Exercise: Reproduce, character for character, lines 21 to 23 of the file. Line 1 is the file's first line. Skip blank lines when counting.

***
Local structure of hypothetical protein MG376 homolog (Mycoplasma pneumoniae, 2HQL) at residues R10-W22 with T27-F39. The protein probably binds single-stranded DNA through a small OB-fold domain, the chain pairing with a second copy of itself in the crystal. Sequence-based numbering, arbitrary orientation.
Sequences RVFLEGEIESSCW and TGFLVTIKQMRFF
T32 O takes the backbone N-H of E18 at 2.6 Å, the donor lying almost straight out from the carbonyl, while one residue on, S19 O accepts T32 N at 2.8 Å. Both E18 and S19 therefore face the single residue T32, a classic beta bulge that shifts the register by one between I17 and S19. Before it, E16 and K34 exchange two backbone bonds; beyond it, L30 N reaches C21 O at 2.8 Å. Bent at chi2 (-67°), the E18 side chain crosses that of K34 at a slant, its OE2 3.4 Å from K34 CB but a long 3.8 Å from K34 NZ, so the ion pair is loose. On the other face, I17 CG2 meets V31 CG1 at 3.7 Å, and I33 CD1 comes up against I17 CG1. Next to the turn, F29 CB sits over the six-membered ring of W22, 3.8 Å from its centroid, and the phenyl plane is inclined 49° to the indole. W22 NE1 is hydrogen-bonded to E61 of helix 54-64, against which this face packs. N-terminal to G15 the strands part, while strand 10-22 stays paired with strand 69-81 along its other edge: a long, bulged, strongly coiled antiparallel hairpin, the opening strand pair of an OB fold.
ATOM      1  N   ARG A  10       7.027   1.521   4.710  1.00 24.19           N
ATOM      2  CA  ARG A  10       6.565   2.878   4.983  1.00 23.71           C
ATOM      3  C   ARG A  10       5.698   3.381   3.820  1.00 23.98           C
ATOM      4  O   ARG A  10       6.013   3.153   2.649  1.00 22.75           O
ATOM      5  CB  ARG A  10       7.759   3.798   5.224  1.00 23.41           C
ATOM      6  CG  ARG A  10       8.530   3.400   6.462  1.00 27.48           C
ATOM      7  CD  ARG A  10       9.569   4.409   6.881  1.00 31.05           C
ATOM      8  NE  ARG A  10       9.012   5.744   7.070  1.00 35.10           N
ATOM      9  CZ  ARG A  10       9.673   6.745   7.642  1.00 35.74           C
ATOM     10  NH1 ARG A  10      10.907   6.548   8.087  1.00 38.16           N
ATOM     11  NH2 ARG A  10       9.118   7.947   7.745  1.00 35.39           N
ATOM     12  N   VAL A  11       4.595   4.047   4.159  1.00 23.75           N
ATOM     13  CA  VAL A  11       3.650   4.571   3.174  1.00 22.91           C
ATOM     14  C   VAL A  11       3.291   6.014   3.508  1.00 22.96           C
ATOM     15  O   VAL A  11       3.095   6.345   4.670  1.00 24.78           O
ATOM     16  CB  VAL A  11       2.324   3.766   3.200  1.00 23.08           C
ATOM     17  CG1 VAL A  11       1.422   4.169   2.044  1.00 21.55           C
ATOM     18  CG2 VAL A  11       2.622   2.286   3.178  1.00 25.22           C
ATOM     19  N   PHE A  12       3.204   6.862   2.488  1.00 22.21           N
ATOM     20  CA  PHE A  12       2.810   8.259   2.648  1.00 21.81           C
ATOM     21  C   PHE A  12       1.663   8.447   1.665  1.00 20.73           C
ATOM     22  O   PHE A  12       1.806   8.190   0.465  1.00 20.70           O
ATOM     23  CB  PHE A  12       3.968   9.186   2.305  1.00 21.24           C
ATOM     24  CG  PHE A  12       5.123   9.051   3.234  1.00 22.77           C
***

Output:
ATOM     18  CG2 VAL A  11       2.622   2.286   3.178  1.00 25.22           C
ATOM     19  N   PHE A  12       3.204   6.862   2.488  1.00 22.21           N
ATOM     20  CA  PHE A  12       2.810   8.259   2.648  1.00 21.81           C